12 January - 20 June 2016

Can dietary fibre protect against metabolic syndrome and reduce the effects of a high fat diet?

A mouse study published in the journal Cell Host & Microbe has indicated that consuming dietary fibre can prevent obesity, metabolic syndrome and promote the growth of good bacteria in the gut. The study led by scientists from Georgia State University reports that dietary habits, such as consuming a high fat diet lacking fibre, can affect gut microbiota and contribute to the increase of chronic inflammatory disease.

A mouse study published in the journal Cell Host & Microbe has indicated that consuming dietary fibre can prevent obesity, metabolic syndrome and promote the growth of good bacteria in the gut.  The study led by scientists from Georgia State University reports that dietary habits, such as consuming a high fat diet lacking fibre, can affect gut microbiota and contribute to the increase of chronic inflammatory disease.

Zou et al. fed mice, for four weeks, either a rodent chow, a high fat diet (35% fat by weight, 60% by calories) with a low fibre content (5% cellulose) or a high fat diet supplemented with either fermentable inulin fibre (20%) or insoluble cellulose fibre.  During the intervention, for two weeks, Zou et al recorded the amount of daily food the mice consumed. At the end of the 4 weeks blood and faecal samples were analysed and colon and fat measured.

The study found that compared to the chow fed mice, the mice fed the high fat diet with a low fibre content, showed an increase in fat stored in the body.  The mice who consumed the high fat diet with 20% of inulin, in comparison to the mice who consumed the high fat diet alone, had reduced weight gain accompanied by a reduction in the size of fat cells.  The supplemented inulin mice also had lower cholesterol levels compared to those on the high fat diet.  The supplemented high fat diet with inulin was also found to prevent abnormal blood sugar levels (dysglycemia), whilst the supplemented cellulose fibre diet only modestly reduced dysglycemia and obesity.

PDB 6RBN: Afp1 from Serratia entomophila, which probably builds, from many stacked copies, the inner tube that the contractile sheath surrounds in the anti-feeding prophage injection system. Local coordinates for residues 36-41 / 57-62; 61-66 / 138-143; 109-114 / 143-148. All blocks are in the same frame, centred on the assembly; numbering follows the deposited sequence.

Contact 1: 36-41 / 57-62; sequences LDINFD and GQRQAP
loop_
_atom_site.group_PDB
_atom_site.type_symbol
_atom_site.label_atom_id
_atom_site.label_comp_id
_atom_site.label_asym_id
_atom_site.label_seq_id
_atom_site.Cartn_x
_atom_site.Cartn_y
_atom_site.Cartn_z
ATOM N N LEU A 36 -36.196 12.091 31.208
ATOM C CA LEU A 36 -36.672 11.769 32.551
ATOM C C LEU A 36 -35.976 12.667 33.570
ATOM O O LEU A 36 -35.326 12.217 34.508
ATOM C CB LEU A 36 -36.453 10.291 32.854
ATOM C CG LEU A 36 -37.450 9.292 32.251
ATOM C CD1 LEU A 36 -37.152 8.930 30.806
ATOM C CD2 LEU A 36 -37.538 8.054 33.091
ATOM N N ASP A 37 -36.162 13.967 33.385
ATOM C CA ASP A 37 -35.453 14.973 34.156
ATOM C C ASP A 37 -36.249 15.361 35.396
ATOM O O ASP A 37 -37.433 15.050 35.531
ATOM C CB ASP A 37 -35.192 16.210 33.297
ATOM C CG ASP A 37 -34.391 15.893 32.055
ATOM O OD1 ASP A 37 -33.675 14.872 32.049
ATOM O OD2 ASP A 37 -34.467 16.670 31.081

The team found that the standard high fat fed mice had a 10 fold reduction in total faecal bacteria, relative to chow.  However levels of faecal bacteria were partially restored by the addition of inulin but not cellulose.  The inulin corrected some of the high fat diet induced changes by increasing Firmicutes/Bacteroidetes ratio and lowering levels of Proteobacteria., although the study states it should be noted that inulin did not restore the bacteria composition of high fat diet fed mice towards that of chow fed mice. The high fat diet was found to reduce colon mass, a factor which can be attributed to low-grade inflammation and metabolic syndrome.  However switching from a high fat diet to a chow diet, restored this.

Zou et al investigated the mechanisms used to restore gut health and suppress obesity and metabolic syndrome.  They note that the fermentable fibre inulin restored gut microbiota levels, by increasing the production of intestinal epithelial cells and restoring expression of the protein interleukin-22 (IL-22 – a cytokine molecule that is involved in regulating inflammatory processes).  This prevented gut microbiota from invading epithelial cells in the gut lining. 

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